Home / News & Events


Diary of Saint Maria Faustina Kowalska, Deluxe Burgundy Leather


The Diary of Saint Maria Faustina Kowalska: Divine Mercy in My Soul is... Read more


$29.95


Buy Now

Feeling Vengeful?

Print this story

Share on Facebook

Share on Twitter

Comments

By Marc Massery (May 14, 2019)
Turn to any page of the Diary of Saint Maria Faustina Kowalska and you find spiritual gems. Like this one:

A few days later, this lady [who had asked me to pray for a specific intention] came back to me and thanked me for not having prayed for her intention ... because she had been motivated by a spirit of revenge toward a certain person to whom she owed respect and veneration in virtue of the fourth commandment. The Lord Jesus had changed her interior [dispositions], and she herself acknowledged her guilt ... (958).

It's inevitable. People in our lives, even people we love, will wrong us in one way or another. Look at Jesus. He never did anything wrong. Still, He was gravely wronged, to the point of death.

When someone wrongs us, often we have the natural urge to want to harm them back. Like this woman in St. Faustina's Diary, we're all susceptible to giving in to the spirit of revenge. But we must try our best not to give in. Though exacting revenge may feel like it will relieve us and set things right, it never does. In fact, trying to get revenge only ever makes things worse.

It says in Scripture, "Beloved, do not look for revenge but leave room for the wrath; for it is written, 'Vengeance is mine, I will repay, says the Lord.' No, 'if your enemy is hungry, feed him; if he is thirsty, give him drink; for by so doing you will heap burning coals upon his head.'" (Rom 12:19). It's OK to be angry. It's OK, even good when appropriate, to express feelings and emotions. But to channel our anger into exacting vengeance only breeds more hurt. We must replace desire for revenge with mercy, as Jesus did.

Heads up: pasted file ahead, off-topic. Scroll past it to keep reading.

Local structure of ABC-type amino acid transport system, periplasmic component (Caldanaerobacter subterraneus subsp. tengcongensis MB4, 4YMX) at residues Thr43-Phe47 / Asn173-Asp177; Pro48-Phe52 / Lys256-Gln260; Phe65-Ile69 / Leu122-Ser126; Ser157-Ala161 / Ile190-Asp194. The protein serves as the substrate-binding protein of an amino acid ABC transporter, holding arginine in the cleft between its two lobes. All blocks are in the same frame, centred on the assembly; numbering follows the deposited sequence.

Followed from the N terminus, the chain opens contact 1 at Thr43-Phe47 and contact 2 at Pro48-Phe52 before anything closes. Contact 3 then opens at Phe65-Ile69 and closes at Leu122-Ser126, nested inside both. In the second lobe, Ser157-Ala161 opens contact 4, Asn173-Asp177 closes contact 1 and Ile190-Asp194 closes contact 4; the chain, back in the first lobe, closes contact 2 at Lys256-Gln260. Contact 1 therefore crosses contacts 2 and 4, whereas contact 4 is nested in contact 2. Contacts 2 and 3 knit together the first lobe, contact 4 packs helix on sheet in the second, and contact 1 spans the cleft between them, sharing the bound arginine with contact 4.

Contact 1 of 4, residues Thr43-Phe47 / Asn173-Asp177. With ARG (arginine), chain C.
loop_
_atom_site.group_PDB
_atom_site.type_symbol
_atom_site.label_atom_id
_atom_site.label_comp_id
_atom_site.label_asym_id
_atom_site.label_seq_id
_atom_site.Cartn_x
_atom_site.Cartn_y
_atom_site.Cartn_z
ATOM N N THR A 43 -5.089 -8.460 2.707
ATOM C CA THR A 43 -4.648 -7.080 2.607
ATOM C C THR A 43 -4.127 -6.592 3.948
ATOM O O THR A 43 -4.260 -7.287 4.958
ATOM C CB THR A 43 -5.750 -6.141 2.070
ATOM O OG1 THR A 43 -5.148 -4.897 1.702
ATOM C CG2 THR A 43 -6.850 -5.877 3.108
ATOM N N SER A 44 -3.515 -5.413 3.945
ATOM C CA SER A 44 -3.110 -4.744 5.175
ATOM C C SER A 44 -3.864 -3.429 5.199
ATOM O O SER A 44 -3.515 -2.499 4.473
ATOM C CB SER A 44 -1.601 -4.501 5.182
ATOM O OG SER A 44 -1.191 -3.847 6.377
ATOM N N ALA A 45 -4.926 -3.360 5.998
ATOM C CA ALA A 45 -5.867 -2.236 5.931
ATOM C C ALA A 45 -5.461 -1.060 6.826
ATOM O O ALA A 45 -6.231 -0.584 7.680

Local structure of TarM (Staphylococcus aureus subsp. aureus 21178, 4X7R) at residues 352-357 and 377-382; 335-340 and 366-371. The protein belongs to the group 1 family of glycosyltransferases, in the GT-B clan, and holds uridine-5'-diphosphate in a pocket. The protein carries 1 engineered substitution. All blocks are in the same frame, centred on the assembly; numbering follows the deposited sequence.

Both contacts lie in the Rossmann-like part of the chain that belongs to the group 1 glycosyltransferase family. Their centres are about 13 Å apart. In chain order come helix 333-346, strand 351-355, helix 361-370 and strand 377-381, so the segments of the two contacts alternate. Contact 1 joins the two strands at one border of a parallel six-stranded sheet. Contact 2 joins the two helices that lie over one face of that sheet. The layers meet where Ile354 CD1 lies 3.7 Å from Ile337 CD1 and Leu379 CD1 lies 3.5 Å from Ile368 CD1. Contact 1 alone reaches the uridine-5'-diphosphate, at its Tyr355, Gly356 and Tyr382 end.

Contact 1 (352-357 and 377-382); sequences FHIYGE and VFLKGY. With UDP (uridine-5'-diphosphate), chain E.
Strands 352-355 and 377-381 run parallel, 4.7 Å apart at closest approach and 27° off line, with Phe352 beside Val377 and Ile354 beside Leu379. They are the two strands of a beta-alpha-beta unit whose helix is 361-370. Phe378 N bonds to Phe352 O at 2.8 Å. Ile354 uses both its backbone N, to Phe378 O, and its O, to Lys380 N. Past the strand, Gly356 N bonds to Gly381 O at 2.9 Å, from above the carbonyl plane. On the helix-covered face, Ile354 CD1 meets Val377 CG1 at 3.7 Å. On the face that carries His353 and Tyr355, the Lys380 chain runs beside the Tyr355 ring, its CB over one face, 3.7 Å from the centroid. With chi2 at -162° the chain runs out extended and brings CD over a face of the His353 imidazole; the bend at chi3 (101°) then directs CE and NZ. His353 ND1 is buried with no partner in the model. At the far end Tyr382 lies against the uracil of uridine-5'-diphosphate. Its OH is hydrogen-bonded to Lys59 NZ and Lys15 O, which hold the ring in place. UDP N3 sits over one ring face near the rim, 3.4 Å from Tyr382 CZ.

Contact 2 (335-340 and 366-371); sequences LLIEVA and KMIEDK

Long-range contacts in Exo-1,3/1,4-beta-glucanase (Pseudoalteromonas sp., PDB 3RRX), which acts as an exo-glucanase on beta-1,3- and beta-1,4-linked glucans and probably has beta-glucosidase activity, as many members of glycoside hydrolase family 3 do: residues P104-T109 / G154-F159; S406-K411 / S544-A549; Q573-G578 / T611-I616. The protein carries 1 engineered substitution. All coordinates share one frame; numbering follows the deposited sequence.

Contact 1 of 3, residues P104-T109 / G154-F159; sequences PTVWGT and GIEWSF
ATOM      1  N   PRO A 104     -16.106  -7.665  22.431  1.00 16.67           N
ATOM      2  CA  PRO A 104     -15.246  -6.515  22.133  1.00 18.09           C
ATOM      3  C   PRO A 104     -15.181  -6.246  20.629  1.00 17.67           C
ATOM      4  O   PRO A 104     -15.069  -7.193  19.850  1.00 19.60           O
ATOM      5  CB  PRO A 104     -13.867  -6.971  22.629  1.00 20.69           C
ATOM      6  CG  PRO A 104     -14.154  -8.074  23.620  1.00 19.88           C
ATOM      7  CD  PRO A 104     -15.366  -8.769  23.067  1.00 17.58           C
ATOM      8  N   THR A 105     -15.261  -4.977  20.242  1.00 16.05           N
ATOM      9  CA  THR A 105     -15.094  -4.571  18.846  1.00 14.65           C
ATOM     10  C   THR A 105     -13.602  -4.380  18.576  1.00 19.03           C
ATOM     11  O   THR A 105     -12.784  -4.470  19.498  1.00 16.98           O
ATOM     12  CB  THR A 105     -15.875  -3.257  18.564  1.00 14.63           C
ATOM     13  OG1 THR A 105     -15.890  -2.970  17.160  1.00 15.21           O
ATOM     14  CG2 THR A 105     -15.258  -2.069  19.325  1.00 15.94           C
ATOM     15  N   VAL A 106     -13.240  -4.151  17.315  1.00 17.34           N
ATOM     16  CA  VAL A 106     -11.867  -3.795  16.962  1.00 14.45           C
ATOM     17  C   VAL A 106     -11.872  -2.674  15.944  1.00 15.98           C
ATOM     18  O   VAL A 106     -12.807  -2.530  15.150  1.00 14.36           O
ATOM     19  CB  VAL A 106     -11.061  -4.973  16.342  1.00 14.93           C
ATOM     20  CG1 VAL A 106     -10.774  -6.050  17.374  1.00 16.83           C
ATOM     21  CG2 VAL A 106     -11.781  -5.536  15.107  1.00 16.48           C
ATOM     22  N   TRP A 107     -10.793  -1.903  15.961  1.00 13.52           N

Scripture commentator Scott Hahn says of this Scripture passage, "Heaping coals of kindness on one who has wronged you can cure him of vices, burn away his malice, and move him to repentance."

Love and mercy can bring healing into just about any situation. God, of course, transformed the death of His innocent Son into the saving act of Redemption.

On the other hand, prudence requires us, in certain situations, to take reasonable steps to protect ourselves from harm. For example, avoiding someone who has shown they mean you harm is not revenge so much as mercifully protecting the innocent.

Though we should not seek revenge, this does not mean that God is unfair. Hahn continues, "God overlooks no evil or wrongdoing but will exact justice on the Day of Judgment." The Lord will set everything right at the end of time. For now, we can trust that God can bring forth a greater good from our suffering if we let Him.

In the end, God is the only one whom we can count on to never hurt us. No matter how much we might harm Him, He is all-merciful. He merely asks us to treat our fellow brothers and sisters in Christ in the same way.

Jesus says to us: The revenge of the saints is the love and mercy of God. Turn to my saints, turn to my mother, turn to Me when others wrong you. Ask for the grace to overcome your anger and resentment with love and mercy, and I will heal the wounds of your heart.

My prayer: Jesus, please give me the wisdom to recognize any time I feel the need for revenge. Please give me the strength to treat even my worst enemies with love and mercy, knowing that You are the only one who can set things right and make us whole.

View the previous Discovering the Diary.

Print this story

Share on Facebook

Share on Twitter

Comments

Be a part of the discussion. Add a comment now!